Nikki Schneck, a veterinary technician near Pottsville, PA, contributed to this article.
Fiona, a beautiful and super sweet one-year-old cat, had been vomiting 3 to 4 times per day for 3 days in a row. On the 3rd day, she was not doing well, had no appetite, felt lethargic and was crying out in pain. Fiona went to her family vet where X-ray results caused suspicion of a foreign body, i.e. an object that she could have swallowed.
Fiona was referred to the local emergency clinic. The emergency vet noted a painful belly during her exam. She repeated X-rays, and also suspected a foreign body. That’s when the emergency veterinarian asked me to perform belly surgery on Fiona.
Fiona’s belly surgery
During the exploratory surgery, I looked thoroughly at every organ in the belly, and felt the stomach and entire intestine multiple times. I found no sign of a foreign body! We were facing what we call a “negative exploratory surgery.” Rather than closing Fiona’s belly, I did something extremely important. I took biopsies of multiple organs:
- Lymph node
- Several levels of the small intestine
Fiona recovered smoothly after anesthesia and surgery. She went home the next day. She needed pain medications and antibiotics, as well as strict rest and a plastic cone around her head to prevent licking at the incision.
Fiona’s biopsy result
One week later, biopsies revealed not one, but two conditions! First, Fiona had Helicobacter in her stomach. This is a normal bacteria in a cat’s stomach, but it is a bit controversial. We’re not sure how significant it is in pets. This is very different from humans, where Helicobacter can cause serious irritation and even stomach cancer.
IBD in Fiona
In addition, Fiona had Inflammatory Bowel Disease (IBD) in her small intestine. IBD is a very common condition in both cats and dogs, and it needs to be treated. It is usually found in middle-aged pets, so it was unusual (but not unheard of) to diagnose it in a one-year-old kitty.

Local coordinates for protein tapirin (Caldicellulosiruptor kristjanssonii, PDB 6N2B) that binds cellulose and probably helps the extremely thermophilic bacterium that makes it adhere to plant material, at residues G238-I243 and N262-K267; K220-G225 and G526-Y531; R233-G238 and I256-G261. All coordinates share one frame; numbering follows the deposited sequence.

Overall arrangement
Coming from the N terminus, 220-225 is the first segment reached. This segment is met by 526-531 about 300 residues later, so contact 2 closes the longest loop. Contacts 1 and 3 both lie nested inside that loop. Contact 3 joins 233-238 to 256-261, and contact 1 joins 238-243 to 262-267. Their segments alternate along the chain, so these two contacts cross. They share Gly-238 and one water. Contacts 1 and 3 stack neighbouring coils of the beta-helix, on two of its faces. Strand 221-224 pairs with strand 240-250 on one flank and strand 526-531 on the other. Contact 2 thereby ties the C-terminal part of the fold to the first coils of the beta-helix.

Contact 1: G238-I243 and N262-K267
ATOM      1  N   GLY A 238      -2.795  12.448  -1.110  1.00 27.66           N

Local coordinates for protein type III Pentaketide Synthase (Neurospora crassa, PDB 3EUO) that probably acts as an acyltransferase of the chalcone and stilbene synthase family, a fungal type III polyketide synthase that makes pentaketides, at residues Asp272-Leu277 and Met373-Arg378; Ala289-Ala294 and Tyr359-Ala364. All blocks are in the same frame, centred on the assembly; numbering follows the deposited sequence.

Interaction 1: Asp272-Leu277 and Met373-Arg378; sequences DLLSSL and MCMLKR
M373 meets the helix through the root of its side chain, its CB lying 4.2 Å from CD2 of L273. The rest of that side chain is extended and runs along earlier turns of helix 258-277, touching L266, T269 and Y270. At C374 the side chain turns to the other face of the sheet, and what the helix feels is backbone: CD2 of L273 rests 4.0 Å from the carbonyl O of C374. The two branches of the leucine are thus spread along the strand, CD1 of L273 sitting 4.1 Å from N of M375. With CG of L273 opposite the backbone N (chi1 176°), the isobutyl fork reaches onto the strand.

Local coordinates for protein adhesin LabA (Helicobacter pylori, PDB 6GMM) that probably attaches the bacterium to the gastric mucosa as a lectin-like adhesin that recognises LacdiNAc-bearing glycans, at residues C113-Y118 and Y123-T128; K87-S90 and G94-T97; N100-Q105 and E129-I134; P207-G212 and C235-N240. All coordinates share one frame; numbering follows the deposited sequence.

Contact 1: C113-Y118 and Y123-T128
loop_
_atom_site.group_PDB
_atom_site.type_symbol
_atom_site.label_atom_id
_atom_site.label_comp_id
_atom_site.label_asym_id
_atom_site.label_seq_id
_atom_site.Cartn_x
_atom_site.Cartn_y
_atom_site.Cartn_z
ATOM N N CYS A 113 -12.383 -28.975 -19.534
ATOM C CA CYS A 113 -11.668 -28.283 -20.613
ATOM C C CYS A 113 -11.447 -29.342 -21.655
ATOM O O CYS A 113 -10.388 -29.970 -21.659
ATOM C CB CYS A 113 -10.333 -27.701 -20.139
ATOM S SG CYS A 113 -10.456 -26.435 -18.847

Three weeks after surgery, Fiona came back for her progress exam and suture removal. She was eating, drinking, happy and purring. Everything was back to normal. Her family vet had started her on a special diet for IBD, which she should be fed exclusively for life. The idea is to prevent exposure to other types of food that might cause a flare up of the IBD.
Additional treatments for IBD may include vitamins, fish oil and medications depending on the patient’s response to the diet change. IBD is a life-long condition that cannot be cured, but that can be controlled with the proper treatment. Sometimes, your family veterinarian or a board-certified veterinary internist may need to find the ideal treatment for your particular cat via trial and error.
What can we learn from Fiona?
Fiona’s guardian did the right thing. When cats vomit several times, they should be taken to their family vet or the emergency clinic.
There is no such thing as a “negative exploratory.” If a foreign body is not found, biopsies should always be taken to hopefully determine the cause of the problem.
Vomiting in cats more often than twice a month is NOT normal. You can read more about some very recent findings here.
Question to ask your veterinarian
- Why is my cat vomiting?
- What tests can you perform to find the reason?
- What treatment options do we have?
If you have any questions or concerns, you should always visit or call your veterinarian – they are your best resource to ensure the health and well-being of your pets.